“It was a huge thing,” says Mark Barrowcliffe, President of the NZ Shearing Contractors Association. He was a judge at last year’s competition and intended to compete at this one.

Our shearing community was only just getting used to being able to catch up again with each other after so many shearing sports events were cancelled last year. So it was a huge disappointment to have the goalposts pulled up again.” . .

Awareness about ovarian cancer is much needed:

A greater awareness of ovarian cancer amongst women and health professionals is much needed says Rural Women New Zealand.

“Ovarian cancer kills more women per year in New Zealand than the road toll, with one woman dying every 48 hours from it, and its not talked about, we need to change this,” says National President Gill Naylor.

“Women present to health services, on average, four or five times before diagnosis is made and 85% of those diagnosed, are diagnosed in the later stage of the disease when options for care are minimal and survival is unlikely – this is not good enough.

“Early detection is possible the signs and symptoms are known and can be as simple as a blood test and in our view, it is vital to build awareness of symptoms through education campaigns for both the general public and health professionals.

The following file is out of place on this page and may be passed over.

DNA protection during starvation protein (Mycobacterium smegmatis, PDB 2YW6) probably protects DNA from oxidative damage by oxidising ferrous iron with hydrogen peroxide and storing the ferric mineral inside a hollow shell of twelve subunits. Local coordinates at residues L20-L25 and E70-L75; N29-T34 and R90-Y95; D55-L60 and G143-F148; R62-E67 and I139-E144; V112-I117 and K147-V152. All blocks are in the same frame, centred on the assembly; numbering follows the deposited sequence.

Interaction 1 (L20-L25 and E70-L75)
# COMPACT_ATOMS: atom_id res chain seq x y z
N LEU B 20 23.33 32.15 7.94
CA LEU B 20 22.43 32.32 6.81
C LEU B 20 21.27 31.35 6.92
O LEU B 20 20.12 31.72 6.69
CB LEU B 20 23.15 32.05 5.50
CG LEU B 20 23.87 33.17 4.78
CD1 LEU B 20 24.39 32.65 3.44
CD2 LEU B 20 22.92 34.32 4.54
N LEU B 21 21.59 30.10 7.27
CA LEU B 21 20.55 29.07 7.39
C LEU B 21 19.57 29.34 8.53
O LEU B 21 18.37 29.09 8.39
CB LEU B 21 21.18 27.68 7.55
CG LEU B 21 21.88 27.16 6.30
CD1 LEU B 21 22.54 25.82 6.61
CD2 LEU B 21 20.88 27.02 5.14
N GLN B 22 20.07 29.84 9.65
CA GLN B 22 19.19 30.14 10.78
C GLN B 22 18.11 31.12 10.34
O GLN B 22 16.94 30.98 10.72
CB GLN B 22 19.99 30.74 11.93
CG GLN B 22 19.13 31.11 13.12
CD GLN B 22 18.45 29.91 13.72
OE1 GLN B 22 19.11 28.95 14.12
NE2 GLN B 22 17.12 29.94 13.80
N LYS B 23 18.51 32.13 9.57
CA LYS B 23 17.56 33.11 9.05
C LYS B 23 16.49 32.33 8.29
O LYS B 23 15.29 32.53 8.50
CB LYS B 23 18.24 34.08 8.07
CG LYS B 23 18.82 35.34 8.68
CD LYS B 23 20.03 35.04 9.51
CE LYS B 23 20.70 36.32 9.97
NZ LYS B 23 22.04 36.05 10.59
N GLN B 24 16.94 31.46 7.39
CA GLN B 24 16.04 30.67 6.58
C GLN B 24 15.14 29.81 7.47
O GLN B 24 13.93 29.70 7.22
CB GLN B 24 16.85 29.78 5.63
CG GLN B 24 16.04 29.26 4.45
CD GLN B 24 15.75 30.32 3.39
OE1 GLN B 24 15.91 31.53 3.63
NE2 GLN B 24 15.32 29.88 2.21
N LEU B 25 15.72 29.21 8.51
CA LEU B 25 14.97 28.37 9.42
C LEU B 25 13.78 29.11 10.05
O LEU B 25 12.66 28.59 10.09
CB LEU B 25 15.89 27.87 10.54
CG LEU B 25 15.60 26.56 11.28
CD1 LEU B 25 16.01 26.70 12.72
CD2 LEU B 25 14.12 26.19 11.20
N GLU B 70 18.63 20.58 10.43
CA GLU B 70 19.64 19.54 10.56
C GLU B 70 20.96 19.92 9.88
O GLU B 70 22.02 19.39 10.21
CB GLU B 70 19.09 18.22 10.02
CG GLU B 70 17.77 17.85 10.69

“A cervical smear does not detect ovarian cancer and there is a need for a screening programme, timely access to testing for women with symptoms, improved access to approved therapies and clinical trials, and dedicated funding for research. . . 

NZ grown grain project paying off – Annette Scott:

An industry drive to increase the use of New Zealand-grown grain is taking off.

In a project started in 2017, the arable industry has been working towards increasing the use of NZ-grown grain through heightening consumer and end-user awareness of the benefits in using locally grown grain.

Wheat is the specific target.

Wheat production has bumped up by 40,000 tonne over the past three harvests and with this season’s milling wheat harvest showing promising signs, the project is on track. . .